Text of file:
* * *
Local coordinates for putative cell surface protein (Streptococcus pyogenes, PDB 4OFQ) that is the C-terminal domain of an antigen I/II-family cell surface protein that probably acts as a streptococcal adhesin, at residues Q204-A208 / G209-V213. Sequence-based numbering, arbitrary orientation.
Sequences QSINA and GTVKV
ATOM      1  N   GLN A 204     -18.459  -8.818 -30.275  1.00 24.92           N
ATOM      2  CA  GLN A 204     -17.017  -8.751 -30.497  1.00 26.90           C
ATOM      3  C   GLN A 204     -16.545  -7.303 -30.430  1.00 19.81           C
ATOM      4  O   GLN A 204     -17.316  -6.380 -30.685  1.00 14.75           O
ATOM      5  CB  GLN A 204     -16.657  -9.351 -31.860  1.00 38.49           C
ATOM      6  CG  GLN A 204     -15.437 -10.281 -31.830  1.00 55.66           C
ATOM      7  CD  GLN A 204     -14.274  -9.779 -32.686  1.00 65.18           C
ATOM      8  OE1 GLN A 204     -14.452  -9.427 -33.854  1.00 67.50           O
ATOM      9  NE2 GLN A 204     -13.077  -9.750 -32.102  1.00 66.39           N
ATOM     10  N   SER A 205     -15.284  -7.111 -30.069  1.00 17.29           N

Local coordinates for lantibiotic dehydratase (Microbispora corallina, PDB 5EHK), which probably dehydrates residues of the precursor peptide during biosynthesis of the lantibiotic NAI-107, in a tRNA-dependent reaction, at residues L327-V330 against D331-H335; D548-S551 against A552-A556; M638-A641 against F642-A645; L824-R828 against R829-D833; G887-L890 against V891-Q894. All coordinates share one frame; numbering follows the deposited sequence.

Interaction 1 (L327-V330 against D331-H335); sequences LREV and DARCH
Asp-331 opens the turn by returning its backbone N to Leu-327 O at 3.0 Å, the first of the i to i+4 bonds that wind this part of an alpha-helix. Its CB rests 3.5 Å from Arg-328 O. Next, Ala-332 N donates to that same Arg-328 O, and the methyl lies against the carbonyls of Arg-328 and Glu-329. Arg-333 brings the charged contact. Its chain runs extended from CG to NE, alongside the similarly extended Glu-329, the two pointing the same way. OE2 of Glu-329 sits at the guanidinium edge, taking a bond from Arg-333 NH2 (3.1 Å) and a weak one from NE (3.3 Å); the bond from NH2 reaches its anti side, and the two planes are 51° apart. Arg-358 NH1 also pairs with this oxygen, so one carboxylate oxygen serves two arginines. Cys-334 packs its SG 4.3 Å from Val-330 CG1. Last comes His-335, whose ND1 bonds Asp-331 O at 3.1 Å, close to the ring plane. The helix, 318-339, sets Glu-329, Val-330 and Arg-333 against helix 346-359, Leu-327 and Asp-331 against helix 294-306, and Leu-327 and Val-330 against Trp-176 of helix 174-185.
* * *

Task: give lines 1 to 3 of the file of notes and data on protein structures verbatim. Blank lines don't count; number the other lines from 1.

Local coordinates for putative cell surface protein (Streptococcus pyogenes, PDB 4OFQ) that is the C-terminal domain of an antigen I/II-family cell surface protein that probably acts as a streptococcal adhesin, at residues Q204-A208 / G209-V213. Sequence-based numbering, arbitrary orientation.
Sequences QSINA and GTVKV
ATOM      1  N   GLN A 204     -18.459  -8.818 -30.275  1.00 24.92           N